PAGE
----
Roessel brings a background of educational wealth into the Washington, D.C. based position. In 2007 he started his service as superintendent of Rough Rock Community School, a BIE-funded, tribally operated K-12 boarding school near Chinle, Arizona, on the Navajo Nation reservation. He had been with the school since 1998 where he started as director of community services. In 2000 he became the schools executive director. In 2011 he was named the BIE’s Associate Deputy Director for Navajo Schools. In the position Roessel oversaw 66 BIE-funded schools throughout Arizona, New Mexico and Utah on the Navajo Nation reservation. From 2010 to 2011 he served as chair of the DOI’s No Child Left Behind Negotiated Rule Making Committee and on the Sovereignty in Navajo Education Reauthorization Task Force with the Navajo Education Department of Diné Education according to the release.
“I want to thank Assistant Secretary Washburn for his confidence in me for this important post,” Roessel said. “I am looking forward to working with Assistant Secretary Washburn and his team to ensure that the Bureau of Indian Education continues to fulfill its two-fold mission of providing our students with a quality education while respecting tribal cultures, languages and traditions.”
Roessel will now be reporting directly to Washburn and will head a staff that includes three associate deputy directors who are responsible for education line offices serving 183 BIE-funded elementary and secondary day and boarding schools, along with peripheral dormitories located on 64 reservations in 23 states. Throughout the BIE-funded schools more than 40,000 American Indian and Alaska Native students from federally recognized tribes receive their education.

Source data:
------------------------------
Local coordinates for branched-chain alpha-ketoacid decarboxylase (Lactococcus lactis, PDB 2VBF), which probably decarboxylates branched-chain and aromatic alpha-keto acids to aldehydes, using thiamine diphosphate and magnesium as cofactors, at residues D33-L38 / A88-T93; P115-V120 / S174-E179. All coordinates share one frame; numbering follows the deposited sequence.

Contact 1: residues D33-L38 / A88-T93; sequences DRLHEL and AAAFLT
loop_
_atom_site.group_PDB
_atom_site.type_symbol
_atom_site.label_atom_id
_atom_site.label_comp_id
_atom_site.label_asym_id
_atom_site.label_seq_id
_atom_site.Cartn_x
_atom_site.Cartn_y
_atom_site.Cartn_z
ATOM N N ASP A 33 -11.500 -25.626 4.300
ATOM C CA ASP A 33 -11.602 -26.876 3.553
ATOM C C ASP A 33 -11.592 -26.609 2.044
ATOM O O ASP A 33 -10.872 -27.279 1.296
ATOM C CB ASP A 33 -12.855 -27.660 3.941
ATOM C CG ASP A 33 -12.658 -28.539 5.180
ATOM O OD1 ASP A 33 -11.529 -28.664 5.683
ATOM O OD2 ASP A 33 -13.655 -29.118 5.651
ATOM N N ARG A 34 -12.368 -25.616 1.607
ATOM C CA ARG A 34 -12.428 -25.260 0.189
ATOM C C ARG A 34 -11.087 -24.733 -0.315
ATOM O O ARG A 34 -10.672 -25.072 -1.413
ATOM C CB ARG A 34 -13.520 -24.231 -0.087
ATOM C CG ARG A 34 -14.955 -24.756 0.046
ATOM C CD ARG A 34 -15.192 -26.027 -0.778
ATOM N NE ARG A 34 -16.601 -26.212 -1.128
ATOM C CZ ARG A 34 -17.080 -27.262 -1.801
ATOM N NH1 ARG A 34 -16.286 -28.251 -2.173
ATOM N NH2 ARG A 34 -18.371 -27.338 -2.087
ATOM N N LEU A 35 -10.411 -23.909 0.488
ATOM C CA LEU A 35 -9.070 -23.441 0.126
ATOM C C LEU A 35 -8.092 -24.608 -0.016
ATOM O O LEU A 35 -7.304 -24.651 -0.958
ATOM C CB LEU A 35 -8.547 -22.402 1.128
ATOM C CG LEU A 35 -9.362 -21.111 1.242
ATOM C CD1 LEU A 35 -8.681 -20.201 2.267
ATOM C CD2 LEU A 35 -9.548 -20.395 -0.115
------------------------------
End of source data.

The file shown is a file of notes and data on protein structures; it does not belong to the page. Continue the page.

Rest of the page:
In addition, the Bureau “serves post-secondary students through higher education scholarships and support funding to 26 tribal colleges and universities and two tribal technical colleges.” The Bureau also runs Haskell Indian University in Lawrence, Kansas and the Southwestern Indian Polytechnic Institute in Albuquerque, New Mexico – two post-secondary institutions.
While Roessel was at Rough Rock Community School, the first American Indian-operated, and the first Navajo-operated school when it opened in 1966, he oversaw a major school replacement and improvement project funded under the American Recovery and Reinvestment Act of 2009. The project was carried out by the Indian Affairs Office of Facilities, Environmental and Cultural Resources with the new facilities opening its doors on August 5, 2011.
Roessel holds a Bachelor of Science degree in Photo-Communication/Industrial Arts from the University of Northern Colorado-Greeley (1984), a Master of Arts degree in Journalism from Prescott (Arizona) College (1995) and a Doctorate of Education degree in Educational Administration and Supervision from Arizona State University in Tempe (2007).
The Department of the Interior – Office of the Assistant Secretary-Indian Affairs, Bureau of Indian Affairs (BIA), and Bureau of Indian Education (BIE) will provide limited services to tribes, students and individuals during the shutdown of the federal government. Of the total 8,143 employees, a total of 2,860 will be furloughed.